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HolidayBuyer's Guide

Outside the CNET office: iPhone 4S

Outside the CNET office: iPhone 4

Hayes Valley corner: iPhone 4S

Hayes Valley corner: iPhone 4

Linden Alley: iPhone 4S

Linden Alley: iPhone 4

Downtown at night: iPhone 4S

Downtown at night: iPhone 4

My dinner: iPhone 4S

My dinner: iPhone 4

Dim room with flash: iPhone 4S

Dim room with flash: iPhone 4

Statue on the Green: iPhone 4S

Statue on the Green: iPhone 4

Using the zoom: iPhone 4S

Using the zoom: iPhone 4

At the market: iPhone 4S

At the market: iPhone 4

Studio shot: iPhone 4S

Studio shot: iPhone 4

Though it doesn't have the hype of Siri, the iPhone 4S' camera is one of its best features. Now with a resolution of 8 megapixels, the iPhone 4's shooter offers huge improvements over the iPhone 4's. It has an f/2.4 aperture lens, a sensor that allows 73 percent more light than the iPhone 4 camera, a hybrid IR filter for better color accuracy, and improved auto white balance.


I know that's a lot of techno-babble, so to show just how the iPhone 4S is different, I shot a series of 10 photos using both phones. I then showed the photos to Lori Grunin, CNET's senior editor for digital imaging. She was quick to reply that the iPhone 4S is vastly superior to the iPhone 4 in several ways. White balance is much better and the memory colors (greens and blues) are far more accurate. She also said that the tonal range for the 4S is more open, which gives the images a lower contrast and shows more detail. That's the brief scoop, but I added more observations throughout the photo gallery.

Here you can see that colors in the iPhone 4S image are very sharp. There's also great detail and little image noise.

Caption by / Photo by Kent German/CNET
The iPhone 4 photo is good as well, but there's less color range and background objects are slightly blurry.
Caption by / Photo by Kent German/CNET
I shot this photo in the shade during the late morning on a bright, sunny day.
Caption by / Photo by Kent German/CNET
The iPhone 4 also captures enough light, but the reds in the banner and the stoplight are faded and there's less detail in the clouds.
Caption by / Photo by Kent German/CNET
As in the previous two photos, you really see the difference in how the phones capture clouds and the bright sky.
Caption by / Photo by Kent German/CNET
With the iPhone 4, the sky isn't as blue and the cloudy areas are blown-out.
Caption by / Photo by Kent German/CNET
Lori said that these night shots are a mix. The 4S looks like it's using a slower shutter speed, so there's more shake than from the 4, but the color and exposure are better. Note that the individual light points are pretty distinct and that even the tall building in the background is adequately lit. On the downside, the whole image has a grayish tint.
Caption by / Photo by Kent German/CNET
The image shows how less successful the iPhone 4 is at capturing light. The light points are fuzzy and they have a yellowish and less-natural color. The tall building is too dark and the street signs are unreadable even though I didn't use a flash. Lori also added that the cameras may be metering slightly differently.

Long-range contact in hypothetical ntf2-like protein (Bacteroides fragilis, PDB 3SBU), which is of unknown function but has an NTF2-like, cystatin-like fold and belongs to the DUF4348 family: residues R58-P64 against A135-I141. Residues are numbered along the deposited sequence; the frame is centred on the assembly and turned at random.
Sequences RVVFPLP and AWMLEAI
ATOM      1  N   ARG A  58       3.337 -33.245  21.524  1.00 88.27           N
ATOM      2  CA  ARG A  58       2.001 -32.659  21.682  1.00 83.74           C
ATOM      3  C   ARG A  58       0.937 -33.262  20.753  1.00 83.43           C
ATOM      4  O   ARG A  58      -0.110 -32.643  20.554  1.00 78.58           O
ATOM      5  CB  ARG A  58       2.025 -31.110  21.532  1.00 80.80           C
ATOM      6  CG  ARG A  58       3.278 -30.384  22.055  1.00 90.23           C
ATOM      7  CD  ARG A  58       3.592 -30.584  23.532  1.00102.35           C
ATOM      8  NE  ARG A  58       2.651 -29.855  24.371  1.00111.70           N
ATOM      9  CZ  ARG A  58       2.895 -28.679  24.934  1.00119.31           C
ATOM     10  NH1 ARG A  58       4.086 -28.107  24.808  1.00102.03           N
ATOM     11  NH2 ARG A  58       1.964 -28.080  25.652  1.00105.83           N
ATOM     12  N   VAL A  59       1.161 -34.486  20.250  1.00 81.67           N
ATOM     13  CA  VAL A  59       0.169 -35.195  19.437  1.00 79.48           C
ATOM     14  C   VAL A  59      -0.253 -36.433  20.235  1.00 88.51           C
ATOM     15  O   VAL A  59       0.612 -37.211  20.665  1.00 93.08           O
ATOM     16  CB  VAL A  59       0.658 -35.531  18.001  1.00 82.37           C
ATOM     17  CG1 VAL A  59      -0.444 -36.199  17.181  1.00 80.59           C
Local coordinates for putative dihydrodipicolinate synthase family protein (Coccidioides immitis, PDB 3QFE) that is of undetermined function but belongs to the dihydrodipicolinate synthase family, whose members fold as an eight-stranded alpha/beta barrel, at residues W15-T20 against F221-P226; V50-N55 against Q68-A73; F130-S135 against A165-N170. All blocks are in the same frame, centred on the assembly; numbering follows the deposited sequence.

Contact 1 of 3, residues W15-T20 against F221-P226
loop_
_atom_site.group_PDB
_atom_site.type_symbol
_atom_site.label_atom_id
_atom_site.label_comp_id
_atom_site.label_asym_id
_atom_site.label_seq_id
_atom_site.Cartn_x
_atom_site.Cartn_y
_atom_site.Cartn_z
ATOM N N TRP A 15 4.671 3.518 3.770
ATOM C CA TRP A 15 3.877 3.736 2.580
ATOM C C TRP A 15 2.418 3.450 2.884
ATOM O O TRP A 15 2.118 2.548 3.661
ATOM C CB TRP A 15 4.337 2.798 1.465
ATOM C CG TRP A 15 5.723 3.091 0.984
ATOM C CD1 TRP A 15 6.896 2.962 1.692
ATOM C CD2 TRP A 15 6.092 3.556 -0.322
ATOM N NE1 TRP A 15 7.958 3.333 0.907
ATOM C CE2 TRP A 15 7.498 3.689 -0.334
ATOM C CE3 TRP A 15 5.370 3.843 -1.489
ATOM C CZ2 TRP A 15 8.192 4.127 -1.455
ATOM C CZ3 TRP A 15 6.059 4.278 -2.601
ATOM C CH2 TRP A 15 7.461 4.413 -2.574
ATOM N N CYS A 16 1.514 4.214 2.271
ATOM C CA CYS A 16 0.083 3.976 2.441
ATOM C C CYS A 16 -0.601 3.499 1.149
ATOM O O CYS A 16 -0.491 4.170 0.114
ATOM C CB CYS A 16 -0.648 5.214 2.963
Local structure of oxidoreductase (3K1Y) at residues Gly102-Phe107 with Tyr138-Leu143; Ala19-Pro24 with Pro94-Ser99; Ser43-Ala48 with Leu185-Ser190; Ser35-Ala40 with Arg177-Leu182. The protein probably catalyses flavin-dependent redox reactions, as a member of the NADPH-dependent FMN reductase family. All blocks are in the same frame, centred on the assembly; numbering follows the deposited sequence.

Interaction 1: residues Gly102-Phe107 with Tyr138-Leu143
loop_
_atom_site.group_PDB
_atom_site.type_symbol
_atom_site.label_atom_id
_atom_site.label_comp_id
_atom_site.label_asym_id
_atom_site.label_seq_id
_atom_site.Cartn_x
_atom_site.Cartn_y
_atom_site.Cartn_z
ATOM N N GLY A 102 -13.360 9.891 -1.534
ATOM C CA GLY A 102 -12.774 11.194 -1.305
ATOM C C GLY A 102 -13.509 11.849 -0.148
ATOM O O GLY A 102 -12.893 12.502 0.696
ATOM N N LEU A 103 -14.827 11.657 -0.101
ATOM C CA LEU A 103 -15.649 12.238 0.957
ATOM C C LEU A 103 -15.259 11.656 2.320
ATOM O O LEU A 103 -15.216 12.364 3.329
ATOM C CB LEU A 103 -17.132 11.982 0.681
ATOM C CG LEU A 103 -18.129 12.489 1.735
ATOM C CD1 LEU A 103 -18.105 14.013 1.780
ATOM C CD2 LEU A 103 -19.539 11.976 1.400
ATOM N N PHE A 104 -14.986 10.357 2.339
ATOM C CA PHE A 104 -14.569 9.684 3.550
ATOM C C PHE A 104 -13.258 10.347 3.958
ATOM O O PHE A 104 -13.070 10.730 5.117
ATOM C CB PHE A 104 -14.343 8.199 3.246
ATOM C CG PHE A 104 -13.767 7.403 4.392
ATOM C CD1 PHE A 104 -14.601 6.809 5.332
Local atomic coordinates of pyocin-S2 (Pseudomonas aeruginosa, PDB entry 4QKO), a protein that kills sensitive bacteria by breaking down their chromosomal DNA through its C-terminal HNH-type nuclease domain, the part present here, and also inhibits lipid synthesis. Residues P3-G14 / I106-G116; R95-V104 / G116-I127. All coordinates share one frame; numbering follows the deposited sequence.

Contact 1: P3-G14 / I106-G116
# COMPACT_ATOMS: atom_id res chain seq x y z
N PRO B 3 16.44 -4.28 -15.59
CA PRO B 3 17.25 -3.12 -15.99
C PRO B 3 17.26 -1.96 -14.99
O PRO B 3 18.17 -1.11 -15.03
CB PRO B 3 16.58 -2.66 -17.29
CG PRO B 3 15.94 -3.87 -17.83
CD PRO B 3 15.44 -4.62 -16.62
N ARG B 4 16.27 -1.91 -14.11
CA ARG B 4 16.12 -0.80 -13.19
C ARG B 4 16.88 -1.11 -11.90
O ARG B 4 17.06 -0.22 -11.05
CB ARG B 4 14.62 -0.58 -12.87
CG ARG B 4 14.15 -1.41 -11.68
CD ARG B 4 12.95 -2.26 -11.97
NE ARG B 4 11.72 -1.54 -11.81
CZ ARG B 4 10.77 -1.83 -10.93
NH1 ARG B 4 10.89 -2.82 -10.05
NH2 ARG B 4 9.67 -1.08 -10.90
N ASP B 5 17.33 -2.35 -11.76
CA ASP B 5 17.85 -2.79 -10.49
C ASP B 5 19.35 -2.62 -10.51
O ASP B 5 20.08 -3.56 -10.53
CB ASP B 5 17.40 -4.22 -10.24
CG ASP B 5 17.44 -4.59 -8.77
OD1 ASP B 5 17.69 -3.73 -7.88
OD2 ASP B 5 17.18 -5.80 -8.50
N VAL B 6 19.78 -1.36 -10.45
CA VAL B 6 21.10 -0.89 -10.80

Caption by / Photo by Kent German/CNET
This was my heirloom-tomato-and-melon salad in a brightly lit restaurant with no flash. It tasted as good as it looks.
Caption by / Photo by Kent German/CNET
The iPhone 4's less detail in the tonal range is visible here. For example, the plate wasn't so blinding white.
Caption by / Photo by Kent German/CNET
Even with the iPhone 4's improved sensor, the iPhone 4S' flash can be too overpowering.
Caption by / Photo by Kent German/CNET
The iPhone 4's flash is bright as well, but there's less color accuracy.
Caption by / Photo by Kent German/CNET
In these images you can see again that the iPhone 4S is better at capturing smaller details like the clouds and the intricacies in the statue.
Caption by / Photo by Kent German/CNET
The iPhone 4 hardly does a bad job, but the image is darker and the building looks more green than white.
Caption by / Photo by Kent German/CNET
I shot these photos with the zoom about halfway in. Lori said it shows how the iPhone 4S is simply choosing a slightly brighter exposure in some cases. But even the iPhone 4S can't correct the increased image noise from using a digital zoom.
Caption by / Photo by Kent German/CNET
On the iPhone 4, the pixels are more visible. By the way, if you live in San Francisco, eat this pizza.
Caption by / Photo by Kent German/CNET
I did not use the flash here either. Lori pointed out this photo as the best example of how the 4S has better accuracy and exposure and is better at handling the saturated colors.
Caption by / Photo by Kent German/CNET
With the iPhone 4 the letters on the signs aren't as readable, and the colors, especially on the peaches and apples, look like they should be in a cartoon.
Caption by / Photo by Kent German/CNET
In our standard studio shot, the colors on the iPhone 4S photo are far more accurate.
Caption by / Photo by Kent German/CNET
With the iPhone 4, however, the wall has a sickly yellow color. Admittedly, the fuzzball on the extreme left is different.
Caption by / Photo by Kent German/CNET
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